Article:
Effects of training on postural control and agility when wearing socks of different compression levels

JAAKKOLA, T, LINNAMO, V, WOO, MT, DAVIDS, Keith, PIIRAINEN, JM and GRÅSTÉN, A (2017). Effects of training on postural control and agility when wearing socks of different compression levels. Biomedical Human Kinetics, 9 (1), 107-114.

Davids-EffectsOfTrainingPostural(VoR).pdf - Published Version
Creative Commons Attribution Non-commercial No Derivatives.

Download (422kB) | Preview
Official URL: https://content.sciendo.com/view/journals/bhk/9/1/...
Open Access URL: https://content.sciendo.com/view/journals/bhk/9/1/... (Published version)
Link to published version:: https://doi.org/10.1515/bhk-2017-0016


Study aim: The aim of this study was to evaluate the effects of training while wearing socks differing in compression level (clinical, sub-clinical, regular) on performance of static and dynamic balancing and agility tasks in healthy, physically active people. We sought to understand whether socks with different compression properties supported postural regulation and agility task performance by enhancing somatosensory perception, unskewed by specific age range effects. Material and methods: Participants comprised 61 adults aged 18-75 years, divided into three groups (two experimental groups wearing clinical or sub-clinical level compression socks, and one control group wearing regular non-compression socks during training). An 8-week (2 × 1h per week) intervention programme was administered to train static and dynamic balance and postural control, leg strength and agility. Results: A mixed model ANOVA revealed no differences in static and dynamic balance and postural control and agility performance between clinical, sub-clinical, and control groups before and after training. All groups significantly improved their test performance, suggesting that training had some benefit on motor performance. Conclusions: These results raised interesting questions requiring further investigation to examine the effects of wearing socks (with and without different levels of compression) on motor behaviours in specific groups of elderly vs. young participants, in physically active vs. less physically active people, and in performance settings outside standardized laboratory tests to study applications in natural performance environments.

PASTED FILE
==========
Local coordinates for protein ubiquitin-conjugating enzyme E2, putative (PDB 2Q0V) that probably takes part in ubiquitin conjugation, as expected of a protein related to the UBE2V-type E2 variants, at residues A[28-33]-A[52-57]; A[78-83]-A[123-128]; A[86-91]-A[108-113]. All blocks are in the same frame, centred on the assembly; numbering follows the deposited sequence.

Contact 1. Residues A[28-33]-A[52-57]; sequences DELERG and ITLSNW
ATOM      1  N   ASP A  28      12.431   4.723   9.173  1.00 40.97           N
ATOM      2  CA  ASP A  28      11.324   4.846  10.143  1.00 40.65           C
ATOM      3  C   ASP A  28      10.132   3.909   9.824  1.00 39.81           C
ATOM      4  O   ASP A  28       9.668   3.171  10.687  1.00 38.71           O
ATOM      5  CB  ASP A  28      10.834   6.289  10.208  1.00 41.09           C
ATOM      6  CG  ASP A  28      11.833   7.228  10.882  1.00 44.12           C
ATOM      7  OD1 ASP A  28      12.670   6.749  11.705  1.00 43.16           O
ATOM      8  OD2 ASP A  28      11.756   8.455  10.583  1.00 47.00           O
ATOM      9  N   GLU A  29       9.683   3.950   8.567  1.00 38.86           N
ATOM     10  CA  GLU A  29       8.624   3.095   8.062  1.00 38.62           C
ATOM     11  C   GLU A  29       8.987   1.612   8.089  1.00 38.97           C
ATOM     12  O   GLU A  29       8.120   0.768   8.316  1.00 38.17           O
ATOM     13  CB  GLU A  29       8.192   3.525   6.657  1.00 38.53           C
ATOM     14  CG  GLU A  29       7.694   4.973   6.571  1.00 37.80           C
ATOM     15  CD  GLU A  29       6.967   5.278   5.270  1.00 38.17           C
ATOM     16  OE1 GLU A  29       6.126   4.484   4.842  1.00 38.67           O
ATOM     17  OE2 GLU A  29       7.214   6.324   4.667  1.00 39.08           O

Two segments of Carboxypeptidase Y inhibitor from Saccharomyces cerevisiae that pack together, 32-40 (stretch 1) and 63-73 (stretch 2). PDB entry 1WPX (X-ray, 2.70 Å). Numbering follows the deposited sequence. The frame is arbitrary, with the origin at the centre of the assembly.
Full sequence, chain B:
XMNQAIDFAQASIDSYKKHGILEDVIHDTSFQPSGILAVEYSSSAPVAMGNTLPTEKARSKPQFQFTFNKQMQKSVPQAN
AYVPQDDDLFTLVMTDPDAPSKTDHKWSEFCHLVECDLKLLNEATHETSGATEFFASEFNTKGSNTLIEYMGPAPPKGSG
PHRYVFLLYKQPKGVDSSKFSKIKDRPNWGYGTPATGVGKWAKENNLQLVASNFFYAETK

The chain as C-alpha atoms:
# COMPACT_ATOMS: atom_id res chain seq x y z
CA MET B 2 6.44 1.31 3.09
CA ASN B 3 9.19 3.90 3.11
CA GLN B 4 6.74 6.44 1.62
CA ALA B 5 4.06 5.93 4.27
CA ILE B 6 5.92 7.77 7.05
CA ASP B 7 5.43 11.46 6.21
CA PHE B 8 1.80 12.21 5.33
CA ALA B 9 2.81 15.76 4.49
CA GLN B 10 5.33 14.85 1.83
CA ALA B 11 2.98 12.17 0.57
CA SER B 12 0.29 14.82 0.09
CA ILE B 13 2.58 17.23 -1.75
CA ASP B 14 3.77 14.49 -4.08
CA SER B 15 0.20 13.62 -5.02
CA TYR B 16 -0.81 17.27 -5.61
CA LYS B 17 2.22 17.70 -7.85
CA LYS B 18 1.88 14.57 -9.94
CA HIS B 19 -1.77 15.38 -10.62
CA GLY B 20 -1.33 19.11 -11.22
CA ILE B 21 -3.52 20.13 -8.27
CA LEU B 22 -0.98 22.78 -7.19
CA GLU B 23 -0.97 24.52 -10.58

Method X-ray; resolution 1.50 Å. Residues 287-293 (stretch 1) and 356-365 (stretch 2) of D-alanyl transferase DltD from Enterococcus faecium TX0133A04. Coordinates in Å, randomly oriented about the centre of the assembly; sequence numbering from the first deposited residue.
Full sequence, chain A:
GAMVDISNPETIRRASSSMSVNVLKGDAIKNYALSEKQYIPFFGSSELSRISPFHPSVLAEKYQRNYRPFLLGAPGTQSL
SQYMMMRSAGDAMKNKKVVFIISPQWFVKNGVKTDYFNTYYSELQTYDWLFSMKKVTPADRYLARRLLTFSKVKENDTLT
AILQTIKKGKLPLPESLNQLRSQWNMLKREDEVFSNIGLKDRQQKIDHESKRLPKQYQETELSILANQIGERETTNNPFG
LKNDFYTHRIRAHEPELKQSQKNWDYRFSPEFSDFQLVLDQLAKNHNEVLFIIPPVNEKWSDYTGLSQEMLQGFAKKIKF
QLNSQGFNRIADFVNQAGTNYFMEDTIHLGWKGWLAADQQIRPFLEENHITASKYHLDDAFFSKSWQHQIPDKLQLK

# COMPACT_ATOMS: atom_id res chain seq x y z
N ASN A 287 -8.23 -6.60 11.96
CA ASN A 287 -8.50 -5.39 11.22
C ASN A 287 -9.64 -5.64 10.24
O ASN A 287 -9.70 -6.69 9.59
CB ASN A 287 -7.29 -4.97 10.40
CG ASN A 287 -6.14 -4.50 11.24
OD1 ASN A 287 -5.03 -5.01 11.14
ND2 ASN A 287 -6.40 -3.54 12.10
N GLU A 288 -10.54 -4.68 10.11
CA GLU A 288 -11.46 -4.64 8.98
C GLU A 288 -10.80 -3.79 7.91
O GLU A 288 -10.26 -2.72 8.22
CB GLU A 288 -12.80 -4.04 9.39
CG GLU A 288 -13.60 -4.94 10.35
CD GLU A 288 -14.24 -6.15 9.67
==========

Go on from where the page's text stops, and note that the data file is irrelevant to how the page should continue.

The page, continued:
Item Type: Article
Uncontrolled Keywords: Postural control; Agility; Training intervention; Socks; Compression
Identification Number: https://doi.org/10.1515/bhk-2017-0016
Page Range: 107-114
SWORD Depositor: Symplectic Elements
Depositing User: Symplectic Elements
Date Deposited: 25 Feb 2019 11:05
Last Modified: 18 Mar 2021 06:34
URI: https://shura.shu.ac.uk/id/eprint/22806

Actions (login required)

View Item View Item


Downloads per month over past year

View more statistics